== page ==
News / Africa

French Troops to Begin Withdrawal From Mali in April

France's President Francois Hollande (C) speaks to military officials as he attends a ceremony to the memory of Stephane Hessel, at the Invalides in Paris, March 7, 2013.France's President Francois Hollande (C) speaks to military officials as he attends a ceremony to the memory of Stephane Hessel, at the Invalides in Paris, March 7, 2013.
x
France's President Francois Hollande (C) speaks to military officials as he attends a ceremony to the memory of Stephane Hessel, at the Invalides in Paris, March 7, 2013.
France's President Francois Hollande (C) speaks to military officials as he attends a ceremony to the memory of Stephane Hessel, at the Invalides in Paris, March 7, 2013.
Anne Look
French President Francois Hollande said that French troops will begin pulling out of Mali in April. French, Malian and Chadian troops continue to face resistance from Islamist militants in the north, and analysts say the militant threat to both northern Mali and the greater Sahel region is far from neutralized.

Hollande said the French military campaign in Mali that began on January 11 is in its "ultimate phase."

He said this is the final stage because they have succeeded in all the other stages: the liberation of the major towns and the securing of Mali's national territory. He said this last stage will last for the whole month of March, and beginning in April there will be a decrease in the number of French soldiers in Mali - as soon as the African forces take over with support from the Europeans.

Hollande spoke Wednesday in Poland, as French and Chadian troops continue to face fierce resistance in the Ifoghas mountains of far northeastern Mali.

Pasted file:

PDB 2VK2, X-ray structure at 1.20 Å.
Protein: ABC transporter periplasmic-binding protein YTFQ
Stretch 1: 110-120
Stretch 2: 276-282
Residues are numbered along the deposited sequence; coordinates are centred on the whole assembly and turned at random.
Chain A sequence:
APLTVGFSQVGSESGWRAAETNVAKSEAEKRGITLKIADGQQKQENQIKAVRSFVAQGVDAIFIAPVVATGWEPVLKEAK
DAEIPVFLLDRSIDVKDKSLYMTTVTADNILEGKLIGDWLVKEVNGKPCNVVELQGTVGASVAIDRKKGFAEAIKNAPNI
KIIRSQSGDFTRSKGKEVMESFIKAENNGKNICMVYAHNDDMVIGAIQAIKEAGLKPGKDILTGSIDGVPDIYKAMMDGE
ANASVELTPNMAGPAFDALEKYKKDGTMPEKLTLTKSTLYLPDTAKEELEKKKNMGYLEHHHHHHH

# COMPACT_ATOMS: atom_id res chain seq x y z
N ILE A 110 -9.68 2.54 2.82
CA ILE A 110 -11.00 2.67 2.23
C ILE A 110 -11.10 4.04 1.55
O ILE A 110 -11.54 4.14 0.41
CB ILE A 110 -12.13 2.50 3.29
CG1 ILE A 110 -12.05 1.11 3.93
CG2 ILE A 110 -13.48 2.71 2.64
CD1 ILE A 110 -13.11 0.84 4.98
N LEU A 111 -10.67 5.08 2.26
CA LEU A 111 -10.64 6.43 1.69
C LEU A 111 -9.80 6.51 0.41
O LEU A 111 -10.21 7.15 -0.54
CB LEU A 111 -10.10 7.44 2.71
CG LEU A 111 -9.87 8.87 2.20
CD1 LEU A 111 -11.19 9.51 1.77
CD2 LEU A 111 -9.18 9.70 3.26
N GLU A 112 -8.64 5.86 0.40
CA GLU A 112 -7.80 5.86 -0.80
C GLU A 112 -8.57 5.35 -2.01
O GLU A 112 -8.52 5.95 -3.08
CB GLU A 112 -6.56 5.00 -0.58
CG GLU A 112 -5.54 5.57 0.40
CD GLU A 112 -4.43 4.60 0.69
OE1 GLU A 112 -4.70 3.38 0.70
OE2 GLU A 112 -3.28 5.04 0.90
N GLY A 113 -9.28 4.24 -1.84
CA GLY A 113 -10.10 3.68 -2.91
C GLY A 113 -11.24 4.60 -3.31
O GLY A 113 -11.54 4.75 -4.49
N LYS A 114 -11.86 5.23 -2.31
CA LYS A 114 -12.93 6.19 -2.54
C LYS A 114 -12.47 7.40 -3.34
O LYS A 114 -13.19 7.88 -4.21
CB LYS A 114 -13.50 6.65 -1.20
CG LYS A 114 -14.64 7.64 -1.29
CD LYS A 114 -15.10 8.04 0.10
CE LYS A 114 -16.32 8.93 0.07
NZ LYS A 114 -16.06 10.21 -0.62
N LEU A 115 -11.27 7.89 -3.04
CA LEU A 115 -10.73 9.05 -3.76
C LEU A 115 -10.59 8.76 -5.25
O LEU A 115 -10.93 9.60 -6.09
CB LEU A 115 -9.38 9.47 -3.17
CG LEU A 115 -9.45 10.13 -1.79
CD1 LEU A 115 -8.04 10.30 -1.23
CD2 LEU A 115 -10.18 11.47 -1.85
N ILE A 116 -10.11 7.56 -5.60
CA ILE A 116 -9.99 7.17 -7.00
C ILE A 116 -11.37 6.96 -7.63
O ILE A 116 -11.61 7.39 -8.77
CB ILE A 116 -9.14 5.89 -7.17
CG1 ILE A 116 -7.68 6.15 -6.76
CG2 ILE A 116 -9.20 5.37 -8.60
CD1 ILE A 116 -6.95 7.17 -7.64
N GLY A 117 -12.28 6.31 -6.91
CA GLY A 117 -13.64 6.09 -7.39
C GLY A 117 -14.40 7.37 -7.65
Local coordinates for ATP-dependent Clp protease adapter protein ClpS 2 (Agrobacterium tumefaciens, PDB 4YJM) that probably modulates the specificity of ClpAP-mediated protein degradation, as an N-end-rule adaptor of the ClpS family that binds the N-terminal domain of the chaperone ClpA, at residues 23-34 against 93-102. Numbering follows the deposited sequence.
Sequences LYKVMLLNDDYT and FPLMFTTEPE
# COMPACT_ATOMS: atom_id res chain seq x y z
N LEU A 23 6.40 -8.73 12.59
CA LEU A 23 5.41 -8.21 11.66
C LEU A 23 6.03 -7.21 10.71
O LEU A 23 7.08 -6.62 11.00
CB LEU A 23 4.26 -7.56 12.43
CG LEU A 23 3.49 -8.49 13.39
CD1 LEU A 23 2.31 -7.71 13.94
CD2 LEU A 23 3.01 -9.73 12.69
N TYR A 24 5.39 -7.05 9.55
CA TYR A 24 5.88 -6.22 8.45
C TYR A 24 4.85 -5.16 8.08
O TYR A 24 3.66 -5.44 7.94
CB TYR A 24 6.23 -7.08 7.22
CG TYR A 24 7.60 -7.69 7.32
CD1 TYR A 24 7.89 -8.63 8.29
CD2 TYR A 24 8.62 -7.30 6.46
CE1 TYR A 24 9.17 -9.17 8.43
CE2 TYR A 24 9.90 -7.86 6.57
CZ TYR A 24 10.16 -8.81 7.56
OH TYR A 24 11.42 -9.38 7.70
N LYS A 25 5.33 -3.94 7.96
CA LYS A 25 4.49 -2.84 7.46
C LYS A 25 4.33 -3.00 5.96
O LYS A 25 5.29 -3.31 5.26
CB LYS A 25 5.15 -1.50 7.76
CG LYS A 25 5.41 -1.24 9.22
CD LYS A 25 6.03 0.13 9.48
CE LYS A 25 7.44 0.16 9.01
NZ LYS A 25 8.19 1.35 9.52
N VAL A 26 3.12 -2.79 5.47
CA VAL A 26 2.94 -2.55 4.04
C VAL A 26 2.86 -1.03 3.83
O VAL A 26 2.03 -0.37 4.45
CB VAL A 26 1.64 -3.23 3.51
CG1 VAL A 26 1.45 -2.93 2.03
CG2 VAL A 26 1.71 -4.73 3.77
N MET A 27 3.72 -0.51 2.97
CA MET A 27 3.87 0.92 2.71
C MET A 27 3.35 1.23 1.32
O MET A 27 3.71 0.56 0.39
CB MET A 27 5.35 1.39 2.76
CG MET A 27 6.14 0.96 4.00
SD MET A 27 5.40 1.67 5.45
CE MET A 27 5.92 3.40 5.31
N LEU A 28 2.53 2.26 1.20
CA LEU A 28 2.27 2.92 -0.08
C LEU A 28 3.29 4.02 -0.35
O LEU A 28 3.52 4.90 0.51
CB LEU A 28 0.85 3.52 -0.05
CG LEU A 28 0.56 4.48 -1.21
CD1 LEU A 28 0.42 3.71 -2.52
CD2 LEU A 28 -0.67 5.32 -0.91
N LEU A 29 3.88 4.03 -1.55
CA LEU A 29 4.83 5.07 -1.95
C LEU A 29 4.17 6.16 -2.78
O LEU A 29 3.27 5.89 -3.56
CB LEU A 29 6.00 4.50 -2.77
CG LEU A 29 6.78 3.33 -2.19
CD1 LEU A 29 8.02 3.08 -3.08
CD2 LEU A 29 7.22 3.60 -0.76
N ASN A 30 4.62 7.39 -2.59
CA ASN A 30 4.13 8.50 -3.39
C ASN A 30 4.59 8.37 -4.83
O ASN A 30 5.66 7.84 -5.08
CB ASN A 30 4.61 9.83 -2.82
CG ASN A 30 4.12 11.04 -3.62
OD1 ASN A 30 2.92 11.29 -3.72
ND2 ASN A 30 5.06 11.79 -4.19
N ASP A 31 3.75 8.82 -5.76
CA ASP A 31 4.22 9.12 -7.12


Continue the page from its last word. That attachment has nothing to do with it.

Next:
The area is the longtime hideout of al-Qaida in the Islamic Maghreb, or AQIM. It is where some of the fighters from the various al-Qaida-linked groups who controlled northern Mali for 10 months are believed to have fled.

The French say they have recovered impressive caches of weapons in the Ifoghas and are reporting dozens of Islamists captured or killed.

Chad says its troops in that zone killed two key AQIM field commanders - Abu Zeid and Mohktar Belmokhtar. Confirmation remains sketchy, however, and Paris has been circumspect.

On Wednesday, Hollande said the French would reveal more information in coming days on "successes" in the Ifoghas, including the killing of certain "terrorist leaders," though he didn't name anyone.

French and Malian forces also are trying to round up Islamist fighters holed up in villages around the northern town of Gao.

France lost its fourth soldier Wednesday since the start of the campaign in a rebel ambush 100 kilometers east of Gao. The French army said the Malian army, backed up by French airpower, killed 30 Islamists in that engagement.

The question of what will happen when the French withdraw has been persistent since the first French airstrike in January.

Sahel security experts, like J. Peter Pham of the Washington-based Michael S. Ansari Africa Center, say it is dangerous to underestimate the number of militants who are "biding their time," as well as the work still needed to properly train and equip the regional African force, which so far has been slow to deploy.

"If the French do withdraw most of their 4,000 troops, you're going to have a relatively weak African force, poorly trained, heading right into the rainy season without the strength of the French forces, facing militants who have gone to ground or gone to the mountains or wherever now, crawling back out and potentially launching asymmetric attacks all throughout the rainy season that could turn the African forces into little more than defending isolated garrisons," said Pham.

Jihadist groups in northern Mali repeatedly pledged revenge attacks against France and any African countries joining the regional force.

Militants so far have carried out three suicide bombings targeting the towns of Gao and Kidal in northern Mali.

You May Like

Mood Tense Ahead of Scotland Independence Vote

As race to persuade undecided voters continues, 'No' voters say they believe life in Scotland will slowly improve, 'Yes' vote not worth the risk More

South Africa’s 'Open Mosque' Admits Everyone, Including Critics

Open Mosque founder plans to welcome gay worshipers and allow women to lead prayers More

Ukrainian Activist in Despair About Future of Her Country

IrIna Dovgan, accused of being a spy and tortured by pro-Russian separatists, is appealing to UN Human Rights Council to support her country More

This forum has been closed.
Comment Sorting
Comments